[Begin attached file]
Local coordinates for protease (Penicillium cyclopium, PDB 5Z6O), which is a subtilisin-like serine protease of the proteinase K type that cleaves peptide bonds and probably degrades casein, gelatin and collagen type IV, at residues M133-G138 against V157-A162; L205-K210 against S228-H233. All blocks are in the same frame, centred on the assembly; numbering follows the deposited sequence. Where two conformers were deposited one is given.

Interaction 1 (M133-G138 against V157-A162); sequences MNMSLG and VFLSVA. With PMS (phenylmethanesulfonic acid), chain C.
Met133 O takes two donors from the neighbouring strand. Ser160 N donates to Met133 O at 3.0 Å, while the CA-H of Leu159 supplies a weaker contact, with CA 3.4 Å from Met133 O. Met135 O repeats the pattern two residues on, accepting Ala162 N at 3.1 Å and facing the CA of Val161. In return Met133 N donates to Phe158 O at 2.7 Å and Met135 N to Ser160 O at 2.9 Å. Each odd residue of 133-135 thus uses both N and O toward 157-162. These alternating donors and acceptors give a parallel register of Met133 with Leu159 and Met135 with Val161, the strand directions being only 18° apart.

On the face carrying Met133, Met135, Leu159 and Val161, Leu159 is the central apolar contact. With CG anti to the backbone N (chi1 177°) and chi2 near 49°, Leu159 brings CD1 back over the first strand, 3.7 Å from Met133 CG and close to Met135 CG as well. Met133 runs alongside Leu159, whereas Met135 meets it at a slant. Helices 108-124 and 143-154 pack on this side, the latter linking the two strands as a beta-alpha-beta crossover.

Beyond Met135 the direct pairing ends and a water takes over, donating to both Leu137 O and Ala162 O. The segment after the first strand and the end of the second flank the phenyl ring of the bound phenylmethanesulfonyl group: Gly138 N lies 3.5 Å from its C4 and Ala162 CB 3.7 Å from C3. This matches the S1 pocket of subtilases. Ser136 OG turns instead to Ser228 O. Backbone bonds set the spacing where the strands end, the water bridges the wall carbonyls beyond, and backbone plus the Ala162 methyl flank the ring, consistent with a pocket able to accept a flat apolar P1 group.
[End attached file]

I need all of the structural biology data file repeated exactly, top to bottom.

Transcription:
Local coordinates for protease (Penicillium cyclopium, PDB 5Z6O), which is a subtilisin-like serine protease of the proteinase K type that cleaves peptide bonds and probably degrades casein, gelatin and collagen type IV, at residues M133-G138 against V157-A162; L205-K210 against S228-H233. All blocks are in the same frame, centred on the assembly; numbering follows the deposited sequence. Where two conformers were deposited one is given.

Interaction 1 (M133-G138 against V157-A162); sequences MNMSLG and VFLSVA. With PMS (phenylmethanesulfonic acid), chain C.
Met133 O takes two donors from the neighbouring strand. Ser160 N donates to Met133 O at 3.0 Å, while the CA-H of Leu159 supplies a weaker contact, with CA 3.4 Å from Met133 O. Met135 O repeats the pattern two residues on, accepting Ala162 N at 3.1 Å and facing the CA of Val161. In return Met133 N donates to Phe158 O at 2.7 Å and Met135 N to Ser160 O at 2.9 Å. Each odd residue of 133-135 thus uses both N and O toward 157-162. These alternating donors and acceptors give a parallel register of Met133 with Leu159 and Met135 with Val161, the strand directions being only 18° apart.

On the face carrying Met133, Met135, Leu159 and Val161, Leu159 is the central apolar contact. With CG anti to the backbone N (chi1 177°) and chi2 near 49°, Leu159 brings CD1 back over the first strand, 3.7 Å from Met133 CG and close to Met135 CG as well. Met133 runs alongside Leu159, whereas Met135 meets it at a slant. Helices 108-124 and 143-154 pack on this side, the latter linking the two strands as a beta-alpha-beta crossover.

Beyond Met135 the direct pairing ends and a water takes over, donating to both Leu137 O and Ala162 O. The segment after the first strand and the end of the second flank the phenyl ring of the bound phenylmethanesulfonyl group: Gly138 N lies 3.5 Å from its C4 and Ala162 CB 3.7 Å from C3. This matches the S1 pocket of subtilases. Ser136 OG turns instead to Ser228 O. Backbone bonds set the spacing where the strands end, the water bridges the wall carbonyls beyond, and backbone plus the Ala162 methyl flank the ring, consistent with a pocket able to accept a flat apolar P1 group.